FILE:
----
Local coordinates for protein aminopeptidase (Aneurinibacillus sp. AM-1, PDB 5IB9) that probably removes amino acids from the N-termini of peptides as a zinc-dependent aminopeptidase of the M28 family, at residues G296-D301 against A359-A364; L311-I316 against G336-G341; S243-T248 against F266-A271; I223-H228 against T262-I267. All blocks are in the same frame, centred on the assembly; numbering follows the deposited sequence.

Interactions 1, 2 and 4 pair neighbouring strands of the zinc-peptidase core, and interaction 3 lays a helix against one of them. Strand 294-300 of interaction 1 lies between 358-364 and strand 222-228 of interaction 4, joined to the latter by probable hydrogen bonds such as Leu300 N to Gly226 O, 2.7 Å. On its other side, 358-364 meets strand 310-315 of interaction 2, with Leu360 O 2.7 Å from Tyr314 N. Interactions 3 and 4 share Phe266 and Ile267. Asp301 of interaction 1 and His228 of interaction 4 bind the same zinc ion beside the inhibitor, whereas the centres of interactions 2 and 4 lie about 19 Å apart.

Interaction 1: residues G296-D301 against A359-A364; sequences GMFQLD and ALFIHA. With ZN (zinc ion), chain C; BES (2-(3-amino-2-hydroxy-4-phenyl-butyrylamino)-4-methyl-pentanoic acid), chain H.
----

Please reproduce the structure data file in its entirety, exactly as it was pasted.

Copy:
Local coordinates for protein aminopeptidase (Aneurinibacillus sp. AM-1, PDB 5IB9) that probably removes amino acids from the N-termini of peptides as a zinc-dependent aminopeptidase of the M28 family, at residues G296-D301 against A359-A364; L311-I316 against G336-G341; S243-T248 against F266-A271; I223-H228 against T262-I267. All blocks are in the same frame, centred on the assembly; numbering follows the deposited sequence.

Interactions 1, 2 and 4 pair neighbouring strands of the zinc-peptidase core, and interaction 3 lays a helix against one of them. Strand 294-300 of interaction 1 lies between 358-364 and strand 222-228 of interaction 4, joined to the latter by probable hydrogen bonds such as Leu300 N to Gly226 O, 2.7 Å. On its other side, 358-364 meets strand 310-315 of interaction 2, with Leu360 O 2.7 Å from Tyr314 N. Interactions 3 and 4 share Phe266 and Ile267. Asp301 of interaction 1 and His228 of interaction 4 bind the same zinc ion beside the inhibitor, whereas the centres of interactions 2 and 4 lie about 19 Å apart.

Interaction 1: residues G296-D301 against A359-A364; sequences GMFQLD and ALFIHA. With ZN (zinc ion), chain C; BES (2-(3-amino-2-hydroxy-4-phenyl-butyrylamino)-4-methyl-pentanoic acid), chain H.